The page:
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In January, Sarah Pilgrim started waking up with ‘severe’ headaches – when she was 34 weeks pregnant with her third child.

The 31-year-old headed to hospital after worrying it was pre-eclampsia – a pregnancy complication – but tests revealed it was actually a bleed on the brain.

After being sent to Addenbrooke’s Hospital, in Cambridge, Sarah was diagnosed with an arteriovenous malformation (AVM) – a tangle of unusual blood vessels.

Another scan also revealed the heavily pregnant mum had developed a bulge in one of the blood vessels – also known as an aneurysm – which can be deadly if it bursts.


The stay-at-home mum was given the option to have radiotherapy for three years or surgery immediately. Sarah chose surgery, but was told she couldn’t undergo the procedure until she had given birth.

Medics also stressed she wouldn’t be able to deliver her baby naturally – because it would cause too much pressure on my brain.

Sarah, from Norwich, said: ‘Doctors thought we could wait until I gave birth but finding the aneurysm changed everything.

‘Delivering the baby and having surgery was my only option at that point if we wanted to survive – they couldn’t risk leaving it.

‘I was literally a ticking time bomb and they had to try and save me and the baby.’


Sarah was rushed in for an emergency c-section and little Sydney was delivered on January 19 2022, weighing 7lbs.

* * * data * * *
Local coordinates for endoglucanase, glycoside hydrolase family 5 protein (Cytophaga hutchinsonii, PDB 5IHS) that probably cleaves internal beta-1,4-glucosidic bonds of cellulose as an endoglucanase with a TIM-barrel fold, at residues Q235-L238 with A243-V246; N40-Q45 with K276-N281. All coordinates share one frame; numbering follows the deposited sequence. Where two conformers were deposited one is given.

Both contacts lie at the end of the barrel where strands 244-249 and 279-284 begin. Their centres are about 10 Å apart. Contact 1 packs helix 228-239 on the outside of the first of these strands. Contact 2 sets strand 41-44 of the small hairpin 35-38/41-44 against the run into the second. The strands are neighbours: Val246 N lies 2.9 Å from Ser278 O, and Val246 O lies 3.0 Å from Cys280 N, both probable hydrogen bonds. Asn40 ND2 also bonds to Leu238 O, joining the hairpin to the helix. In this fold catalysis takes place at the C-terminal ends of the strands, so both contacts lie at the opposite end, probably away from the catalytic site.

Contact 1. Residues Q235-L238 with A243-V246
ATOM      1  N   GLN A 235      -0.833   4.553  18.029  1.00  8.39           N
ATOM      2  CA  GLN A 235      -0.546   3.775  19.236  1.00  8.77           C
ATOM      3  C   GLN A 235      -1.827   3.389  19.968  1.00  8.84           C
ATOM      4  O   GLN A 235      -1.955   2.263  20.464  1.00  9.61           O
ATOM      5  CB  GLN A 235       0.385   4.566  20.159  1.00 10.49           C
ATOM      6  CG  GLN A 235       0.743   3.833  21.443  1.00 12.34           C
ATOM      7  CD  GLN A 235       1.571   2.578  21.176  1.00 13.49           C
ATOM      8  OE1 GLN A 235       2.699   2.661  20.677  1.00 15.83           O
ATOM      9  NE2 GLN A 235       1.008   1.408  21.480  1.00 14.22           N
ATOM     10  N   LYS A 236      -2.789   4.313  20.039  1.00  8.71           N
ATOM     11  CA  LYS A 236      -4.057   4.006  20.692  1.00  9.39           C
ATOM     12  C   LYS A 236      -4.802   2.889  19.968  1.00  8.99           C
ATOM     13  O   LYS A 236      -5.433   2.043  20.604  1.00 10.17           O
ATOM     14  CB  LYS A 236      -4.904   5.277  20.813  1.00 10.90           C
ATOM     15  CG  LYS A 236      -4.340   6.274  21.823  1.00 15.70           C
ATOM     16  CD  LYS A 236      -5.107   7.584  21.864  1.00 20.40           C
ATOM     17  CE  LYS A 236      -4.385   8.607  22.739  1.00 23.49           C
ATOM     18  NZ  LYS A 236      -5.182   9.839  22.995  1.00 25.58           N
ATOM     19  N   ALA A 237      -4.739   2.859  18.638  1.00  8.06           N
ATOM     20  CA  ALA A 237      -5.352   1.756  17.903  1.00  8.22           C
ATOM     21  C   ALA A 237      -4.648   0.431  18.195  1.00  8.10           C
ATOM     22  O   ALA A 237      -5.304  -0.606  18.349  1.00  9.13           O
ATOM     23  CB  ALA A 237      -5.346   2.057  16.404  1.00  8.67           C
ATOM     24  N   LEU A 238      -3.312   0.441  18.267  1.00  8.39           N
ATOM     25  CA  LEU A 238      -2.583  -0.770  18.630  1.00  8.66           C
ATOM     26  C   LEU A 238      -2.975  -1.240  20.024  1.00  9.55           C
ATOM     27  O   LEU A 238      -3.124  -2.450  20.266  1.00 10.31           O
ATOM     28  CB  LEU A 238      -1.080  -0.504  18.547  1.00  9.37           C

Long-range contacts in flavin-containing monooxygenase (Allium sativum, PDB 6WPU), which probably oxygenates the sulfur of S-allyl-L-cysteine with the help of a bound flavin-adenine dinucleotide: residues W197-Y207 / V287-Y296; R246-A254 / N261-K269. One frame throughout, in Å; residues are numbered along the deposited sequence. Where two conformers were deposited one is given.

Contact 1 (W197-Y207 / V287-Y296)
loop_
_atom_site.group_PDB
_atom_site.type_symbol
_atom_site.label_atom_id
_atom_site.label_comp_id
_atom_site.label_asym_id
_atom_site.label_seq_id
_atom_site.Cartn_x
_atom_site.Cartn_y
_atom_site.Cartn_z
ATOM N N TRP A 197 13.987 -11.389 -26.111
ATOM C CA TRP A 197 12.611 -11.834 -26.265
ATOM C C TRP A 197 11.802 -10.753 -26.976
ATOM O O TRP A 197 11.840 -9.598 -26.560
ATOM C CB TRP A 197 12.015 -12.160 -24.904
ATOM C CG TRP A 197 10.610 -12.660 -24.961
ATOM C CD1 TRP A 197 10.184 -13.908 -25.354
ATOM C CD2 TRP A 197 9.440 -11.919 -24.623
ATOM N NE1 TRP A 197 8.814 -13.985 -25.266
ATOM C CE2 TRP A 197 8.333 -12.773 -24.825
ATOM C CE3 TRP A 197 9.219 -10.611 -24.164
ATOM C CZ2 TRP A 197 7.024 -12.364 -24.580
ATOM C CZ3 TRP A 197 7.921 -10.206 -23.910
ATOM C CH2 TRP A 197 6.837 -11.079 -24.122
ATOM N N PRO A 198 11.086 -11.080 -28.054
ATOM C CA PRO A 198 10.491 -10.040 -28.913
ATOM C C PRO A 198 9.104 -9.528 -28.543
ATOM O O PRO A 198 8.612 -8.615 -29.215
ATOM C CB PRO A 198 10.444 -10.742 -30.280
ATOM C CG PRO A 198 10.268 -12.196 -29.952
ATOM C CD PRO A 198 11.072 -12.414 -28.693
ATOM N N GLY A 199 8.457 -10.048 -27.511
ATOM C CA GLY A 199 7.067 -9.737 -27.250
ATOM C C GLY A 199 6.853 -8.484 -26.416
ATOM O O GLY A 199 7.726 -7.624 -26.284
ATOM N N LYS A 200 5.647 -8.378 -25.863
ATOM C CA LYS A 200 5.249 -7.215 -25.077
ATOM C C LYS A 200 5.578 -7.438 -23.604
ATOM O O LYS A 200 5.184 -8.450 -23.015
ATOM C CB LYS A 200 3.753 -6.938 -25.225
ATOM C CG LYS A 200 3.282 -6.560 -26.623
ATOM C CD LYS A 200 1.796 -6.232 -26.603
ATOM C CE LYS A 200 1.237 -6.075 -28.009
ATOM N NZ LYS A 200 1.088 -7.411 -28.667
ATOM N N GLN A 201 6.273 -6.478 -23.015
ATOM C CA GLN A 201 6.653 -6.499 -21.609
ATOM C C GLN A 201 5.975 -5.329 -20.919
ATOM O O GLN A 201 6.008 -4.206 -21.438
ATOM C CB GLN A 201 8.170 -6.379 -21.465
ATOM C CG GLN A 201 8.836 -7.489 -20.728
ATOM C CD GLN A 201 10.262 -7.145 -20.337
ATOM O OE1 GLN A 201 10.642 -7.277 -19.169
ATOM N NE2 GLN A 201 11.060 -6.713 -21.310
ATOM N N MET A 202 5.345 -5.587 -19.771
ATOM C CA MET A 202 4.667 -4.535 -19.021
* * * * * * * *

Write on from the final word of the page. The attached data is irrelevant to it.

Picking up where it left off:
Then, celexa advanced guestbook 2.3 just a week later, the mum-of-three underwent a 10-hour long operation to remove the AVM and aneurysm.

Sarah was kept in intensive care and finally reunited with her baby boy two days after her surgery.


She continues: ‘It’s unusual this happened because I’ve had two children previous, and never had any problems.

‘Something about this one triggered the bleed – we think it was the change in my blood pressure. It was terrifying, aneurysms can be unpredictable, so the doctors had to act fast.

‘I was a ticking time bomb – I could have died at any moment.

‘I came out of surgery looking like I’d done a couple of rounds with Mike Tyson.

‘But I feel lucky it was caught in time and my little boy arrived safe and sound too. We’re both lucky to be here.’


Now, the pair are both at home and are doing well.

Sarah hopes that sharing her story will raise awareness for AVM and will encourage other people to get their symptoms checked out.

 She adds: ‘I know someone who had a brain aneurysm and sadly died.

‘It’s really important to listen to your body if something doesn’t feel right.

‘I feel very lucky that I’m here and that Sydney is too – I won’t take life for granted.’

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